1. It’s Thanksgiving week, so start it off right by stuffing yourself at Sycamore Bar’s Friendsgiving, which promises turducken meatballs, mulled wine, and pie. Nommmm. (Monday, FREE)
2. Or if you prefer to start it off laughing, head to the Brooklyn Brewery, which has joined forces with Above Average to present an excellent comedy showcase, featuring Aparna Nancherla, Aaron Jackson, Jo Firestone, and Jon Rudnitsky. (Monday, FREE) (more…)
You, too, can serve up PInterest-worthy platters. via Flickr user Stacy Spensley
Fall means a lot of crummy things in this town, but on the brighter side, it does mean Thanksgiving. Who among us doesn’t look forward to the blessed mid-season holiday where we throw all our calorie cares, workplace woes and family feuds, if only for one or two days?
While Thanksgiving may be cheerful, the preparations are not. We understand, so we’ve rounded up a few classes focused on tackling the more intricate and challenging elements of a Thanksgiving meal: cooking for celiacs and vegans, crafting autumnal wreaths, getting everybody glogg-tipsy, and carving a turkey, naturally.
Remember, signing up for these classes through us keeps the Brokeshow in town, so if you like what you read on our site, give one of these courses a try. (more…)
Gotham Brokerage has been through a lot of holiday seasons in the city, and they know the special hazards holidays can bring.
— Always keep an eye on the stove. Don’t leave the kitchen unattended, even when cooking your Thanksgiving turkey which can take a couple of hours to cook.
— Keep kids and pets out of the kitchen while you’re cooking. You don’t want toys or dogs underfoot when you’re handling large pans full of piping hot food. And unless your kids know the rules, you don’t want them near the stove or sharp knives.
Knowing you’re covered for any possibility is one of the keys to being able to sleep in heavenly peace during the season. If you’re unsure about your coverage, contact Gotham Brokerage, and they’ll be happy to provide you with a free quote.
It doesn’t have to be this way! Photo by Flickr user Alessandro Valli
Congratulations! If you are reading this article, brave and noble Brooklynite, it means that you have decided to take on the Goliath task of cooking a Thanksgiving dinner whether in your New York City apartment kitchen or in the house of the family member hosting it. At the very least, you’re helping cook.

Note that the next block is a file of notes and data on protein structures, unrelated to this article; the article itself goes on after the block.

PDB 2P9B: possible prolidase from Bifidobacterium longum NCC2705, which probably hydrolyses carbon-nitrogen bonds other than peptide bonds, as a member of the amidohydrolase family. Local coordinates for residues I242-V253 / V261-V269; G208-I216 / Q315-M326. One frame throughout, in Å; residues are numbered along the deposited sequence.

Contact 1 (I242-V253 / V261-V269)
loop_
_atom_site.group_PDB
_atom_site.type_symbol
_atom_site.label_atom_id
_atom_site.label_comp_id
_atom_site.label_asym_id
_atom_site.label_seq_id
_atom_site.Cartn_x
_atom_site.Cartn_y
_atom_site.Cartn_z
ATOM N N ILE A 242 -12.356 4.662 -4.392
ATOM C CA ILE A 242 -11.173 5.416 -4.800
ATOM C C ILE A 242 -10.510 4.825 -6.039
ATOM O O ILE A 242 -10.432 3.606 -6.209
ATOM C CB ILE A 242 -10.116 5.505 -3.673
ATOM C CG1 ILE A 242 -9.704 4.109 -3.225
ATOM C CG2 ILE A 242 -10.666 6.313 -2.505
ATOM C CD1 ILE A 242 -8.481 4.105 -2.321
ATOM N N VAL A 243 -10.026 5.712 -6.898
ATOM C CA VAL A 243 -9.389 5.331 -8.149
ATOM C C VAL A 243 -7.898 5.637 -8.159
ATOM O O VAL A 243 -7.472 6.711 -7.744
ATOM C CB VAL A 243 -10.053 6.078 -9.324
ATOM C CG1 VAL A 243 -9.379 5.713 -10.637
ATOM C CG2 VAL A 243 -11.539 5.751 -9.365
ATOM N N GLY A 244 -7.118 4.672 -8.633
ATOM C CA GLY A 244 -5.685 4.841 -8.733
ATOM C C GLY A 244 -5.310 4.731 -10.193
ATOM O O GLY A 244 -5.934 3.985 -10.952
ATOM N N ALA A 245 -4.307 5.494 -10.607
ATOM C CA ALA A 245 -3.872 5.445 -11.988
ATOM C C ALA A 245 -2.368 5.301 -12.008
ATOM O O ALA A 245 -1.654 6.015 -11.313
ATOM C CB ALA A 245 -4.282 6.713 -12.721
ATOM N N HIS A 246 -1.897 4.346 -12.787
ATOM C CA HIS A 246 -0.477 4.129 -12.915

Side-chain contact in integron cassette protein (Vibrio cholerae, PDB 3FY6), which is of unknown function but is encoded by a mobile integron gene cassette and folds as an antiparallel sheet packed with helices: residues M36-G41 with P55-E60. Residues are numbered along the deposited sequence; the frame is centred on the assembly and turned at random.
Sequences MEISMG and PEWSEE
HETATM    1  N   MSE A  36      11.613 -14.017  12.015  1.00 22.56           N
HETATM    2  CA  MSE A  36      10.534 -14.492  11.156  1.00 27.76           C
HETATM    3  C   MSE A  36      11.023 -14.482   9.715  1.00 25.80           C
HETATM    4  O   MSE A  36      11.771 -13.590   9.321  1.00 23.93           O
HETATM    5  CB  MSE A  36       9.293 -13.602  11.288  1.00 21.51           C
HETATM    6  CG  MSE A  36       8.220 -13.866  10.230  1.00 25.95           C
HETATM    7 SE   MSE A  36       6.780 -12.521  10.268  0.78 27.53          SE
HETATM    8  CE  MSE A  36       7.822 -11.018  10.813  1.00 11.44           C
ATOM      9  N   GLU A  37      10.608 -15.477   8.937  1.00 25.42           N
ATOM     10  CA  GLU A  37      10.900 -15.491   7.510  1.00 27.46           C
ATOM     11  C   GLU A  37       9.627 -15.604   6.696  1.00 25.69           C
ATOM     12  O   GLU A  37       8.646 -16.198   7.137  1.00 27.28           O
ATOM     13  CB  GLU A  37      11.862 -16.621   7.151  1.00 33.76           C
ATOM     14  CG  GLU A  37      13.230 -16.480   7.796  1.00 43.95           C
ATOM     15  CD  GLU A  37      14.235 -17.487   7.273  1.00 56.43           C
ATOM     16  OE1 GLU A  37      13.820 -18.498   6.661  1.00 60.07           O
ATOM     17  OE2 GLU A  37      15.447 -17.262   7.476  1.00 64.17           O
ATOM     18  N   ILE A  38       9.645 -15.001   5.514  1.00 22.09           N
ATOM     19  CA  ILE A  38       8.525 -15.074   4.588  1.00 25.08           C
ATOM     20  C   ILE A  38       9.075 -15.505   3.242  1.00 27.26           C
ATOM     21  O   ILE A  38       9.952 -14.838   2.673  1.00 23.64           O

Great fortune awaits you if you are able to pull of this incredible feat, but griping from long-forgotten family members is waiting just around the corner for those unable to complete the task. We here at Brokelyn believe in you, though, and as the resident chef of our financially-challenged website, I felt it was my duty to share with you some easy Thanksgiving cooking wisdom I’ve gained while surviving the chaos that is making your own dinner on November 27. (more…)
Roaming free in greenery before he gets eaten, just as God intended. via Flickr user katmulkey
Thanksgiving is nigh, and there’s truly no better way to celebrate the cease fire in casual Native American slaughter by coming together as mankind to kill and eat something lower on the food chain. But this is the 21st century, and we’re not barbarians. That’s why we’re making sure the turkeys we carve this year are organic, and we’ve got a definitive guide to where to find the most pampered poultry in Brooklyn.
We told you just what makes an organic turkey organic here, but the cliffsnotes version is that these birds get some fresh air, sunlight, and grazing rights before the big chop. Just to streamline things we’ve rounded up 13 lb. organic turkeys, which serve 8-10 people. (more…)
You can help Feeding NYC feed plenty of families for Thanksgiving, but that’s not all you can do. via Facebook
A few Thursdays from now, the country comes together to stuff its face. Do you really need a fried turkey the size of a small child? Of course you do – along with at least two sides per guest. But while you’re busy eating a few years off your life, remember that there’s people in our community who struggle to get by everyday. Give back the next two weeks by donating your time or money to these seven events and charities. (more…)